I told him that the “open system” wasn’t an act of God, it was an act of Congress, and Congress could change it if they wanted to. He was a little surprised that the bumbling old lady with the flip phone knew anything about the relationship between cell phones and Congress. As far as that goes, I suspect he himself thought God gave the system to us on Mt. Sinai.

This was back when cramming was still legal, or practiced, or something. (Phone companies passing along third party charges on phone bills and taking no responsibility for anything else but the pass-through.)

We have a certain kind of system for reasons.


*****

Also, I meant to come back to this from jack lecou:

If you're referring in general to the big piles of customer, employee, etc. data warehoused by various companies and organizations, the answer is definitely 'it already has' for a lot of it.

I wasn’t thinking of that, but that’s another interesting piece of this topic.

What I was thinking of was the increasingly burdensome overhead of just trying to keep any kind of data whatsoever secure from hackers and thieves. I get an ID protection service through my workplace, and they send out a newsletter every week about that week’s breaches: stolen social security numbers, medical information, etc. etc.

I got a text once from my credit card company, asking if it really was me trying to buy a $4,000 guitar at a store in California.

Nope.

It's fairly easy to keep data 100% secure. The problem is letting (some) people have access to it.

See this pile of 9track 6250bpi tapes here? TOTALLY secure.

And they've got SECRETS. GOOD secrets, secret secrets. Mmm mmm, if only you knew.

Fuck you, Republicans:

http://talkingpointsmemo.com/dc/house-goper-move-to-another-state-if-you-have-a-pre-existing-condition

Get your bullshit Republican filth Civil War right here, suckers:

http://juanitajean.com/and-you-thought-there-was-no-downhill-from-why-did-we-fight-the-civil-war/

I got a text once from my credit card company, asking if it really was me trying to buy a $4,000 guitar at a store in California.

on the flip side of that: we recently cancelled a credit card because their fraud detection system was too aggressive; our cards we being frozen once a month when we bought something it didn't approve of, like groceries at the same place we always shop, or music from iTunes or whatever. it did catch someone trying to buy train tix in Barcelona, but it also caught me trying to get a haircut down the road from my house.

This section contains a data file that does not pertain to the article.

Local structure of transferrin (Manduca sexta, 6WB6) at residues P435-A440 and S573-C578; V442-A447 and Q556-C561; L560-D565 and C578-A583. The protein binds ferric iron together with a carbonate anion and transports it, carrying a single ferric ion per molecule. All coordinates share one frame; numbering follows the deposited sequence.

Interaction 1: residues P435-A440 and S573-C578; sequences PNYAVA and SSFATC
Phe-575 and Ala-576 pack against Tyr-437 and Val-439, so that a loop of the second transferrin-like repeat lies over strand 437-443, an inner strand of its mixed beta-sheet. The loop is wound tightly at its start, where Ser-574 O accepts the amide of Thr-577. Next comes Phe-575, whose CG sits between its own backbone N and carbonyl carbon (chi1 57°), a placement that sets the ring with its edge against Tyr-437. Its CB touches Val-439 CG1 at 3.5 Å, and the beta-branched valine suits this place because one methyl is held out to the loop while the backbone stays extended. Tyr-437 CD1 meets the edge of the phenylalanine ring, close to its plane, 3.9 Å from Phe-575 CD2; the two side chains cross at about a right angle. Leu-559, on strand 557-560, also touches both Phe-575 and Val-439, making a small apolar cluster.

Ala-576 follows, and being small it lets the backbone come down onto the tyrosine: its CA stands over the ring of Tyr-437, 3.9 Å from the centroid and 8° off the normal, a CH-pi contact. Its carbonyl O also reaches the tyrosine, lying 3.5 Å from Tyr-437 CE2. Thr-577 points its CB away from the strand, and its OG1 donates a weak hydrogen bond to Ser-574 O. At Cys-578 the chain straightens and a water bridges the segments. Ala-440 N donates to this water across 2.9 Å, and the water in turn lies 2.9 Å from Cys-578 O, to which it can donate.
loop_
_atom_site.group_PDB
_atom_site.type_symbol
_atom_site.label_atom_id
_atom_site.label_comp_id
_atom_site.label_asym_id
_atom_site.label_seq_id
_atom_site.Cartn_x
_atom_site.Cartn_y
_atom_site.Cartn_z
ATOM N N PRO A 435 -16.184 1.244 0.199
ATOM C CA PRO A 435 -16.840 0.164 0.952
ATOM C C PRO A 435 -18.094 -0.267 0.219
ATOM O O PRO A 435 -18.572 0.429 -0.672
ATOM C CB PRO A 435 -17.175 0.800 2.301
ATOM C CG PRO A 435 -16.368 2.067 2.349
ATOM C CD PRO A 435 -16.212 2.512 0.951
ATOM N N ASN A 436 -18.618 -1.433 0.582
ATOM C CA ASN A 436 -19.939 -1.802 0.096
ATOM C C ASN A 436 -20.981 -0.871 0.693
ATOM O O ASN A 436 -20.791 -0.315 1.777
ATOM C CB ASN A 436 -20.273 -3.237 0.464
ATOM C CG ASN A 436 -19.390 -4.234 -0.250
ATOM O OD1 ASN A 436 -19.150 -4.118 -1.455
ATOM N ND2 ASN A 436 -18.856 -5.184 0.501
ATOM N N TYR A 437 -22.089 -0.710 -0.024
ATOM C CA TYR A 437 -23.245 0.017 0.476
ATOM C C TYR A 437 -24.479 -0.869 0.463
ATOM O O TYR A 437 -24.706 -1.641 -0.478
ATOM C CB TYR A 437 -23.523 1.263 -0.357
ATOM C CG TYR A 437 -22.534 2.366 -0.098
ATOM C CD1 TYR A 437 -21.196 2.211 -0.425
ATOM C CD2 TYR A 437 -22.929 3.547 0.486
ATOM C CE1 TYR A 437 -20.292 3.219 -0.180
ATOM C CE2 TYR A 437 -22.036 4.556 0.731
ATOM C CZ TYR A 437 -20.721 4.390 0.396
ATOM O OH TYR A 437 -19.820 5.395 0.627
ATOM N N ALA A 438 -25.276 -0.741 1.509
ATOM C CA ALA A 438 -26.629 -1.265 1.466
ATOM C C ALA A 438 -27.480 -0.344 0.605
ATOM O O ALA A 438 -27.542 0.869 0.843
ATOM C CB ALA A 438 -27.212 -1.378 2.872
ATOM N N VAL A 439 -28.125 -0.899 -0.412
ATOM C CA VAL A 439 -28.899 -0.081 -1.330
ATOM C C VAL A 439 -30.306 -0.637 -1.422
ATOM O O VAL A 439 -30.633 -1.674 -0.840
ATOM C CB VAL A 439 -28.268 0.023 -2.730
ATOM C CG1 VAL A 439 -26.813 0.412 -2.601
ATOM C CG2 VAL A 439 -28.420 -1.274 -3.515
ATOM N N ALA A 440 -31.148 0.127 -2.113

It's absolutely daft for providers to be able to charge your bill for contacts you didn't initiate. In the UK, again, you only pay to call or text someone. The receiving party pays nothing.

The exception is receiving phone calls when you're roaming abroad: at my mother-out-law's place in Switzerland, downstairs my UK mobile roams onto the cell towers in France, across the lake, where it's 5p/min for inbound and outbound calling. Upstairs in Switzerland, it's £1.20/min either way. And, hilariously, £5 per megabyte. Megabytes didn't even cost £5 when you had to buy them in the form of 3.5" floppy disks!

Re: Indian call-centres, I would assume it's simply not worth their while racking up the phone charges to make the calls. But then again, my mother-in-law had the "Microsoft Support" one last year in Switzerland. But then she actively subscribes in for all the flyers from the supermarkets and stuff, so I wouldn't be surprised if she's somehow got on a list somewhere of gullible idiots to try it on with.

in 2016, only 17% of the fraud phone calls in the US actually originated in the US.

https://www.pindrop.com/phone-fraud-report/

Voice over IP and free long-distance on cell phones make it easy to set up shop in India, where US laws have no reach.

the world of fraud is flat!

"Voice over IP and free long-distance on cell phones make it easy to set up shop in India, where US laws have no reach."

But drones do reach. And the NSA spysats can certainly pinpoint the source.

We have to strike 'em over there so we don't have to deal with their damned spam over here, amirite?

But unless they start sending spam texts to Trump's personal (twitter generating) phone, why would we bother worrying about it? Let alone running a drone strike.

Some years ago my email address managed to get on enough spam lists that I was getting about 10,000 spam emails a mouth. Currently, it's about 400-500.

In case anyone might still notice, there's this:

drat ... messed up link

Vermont town's phone number used by hackers... ... town has to pay.

It could be you, or me, or anyone. My understanding from the security admins I know is that the phone companies could stop this, but they won't.

but they won't

there is a valid (and widely used) use for number spoofing: a big company with an internal phone system needs a way to allow outgoing calls from its users even though those internal users don't have actual phone-company-issued phone numbers; so, when the user dials '9' to get an outside line, the company's phone system slaps the company's external number on the outgoing call.

the ID on the call is spoofed. but this is actually more correct than not putting a number on the call at all.

My sense is that there is a growing use here of number spoofing for the purpose of generating a local number. Any local number. The thought apparently being that people will be wary of a number far away, but tend to assume that a local number (i.e. in their own area code) is legitimate.

they're definitely doing that. which is why i ignore and then block all calls coming from the same area code + exchange as my own number.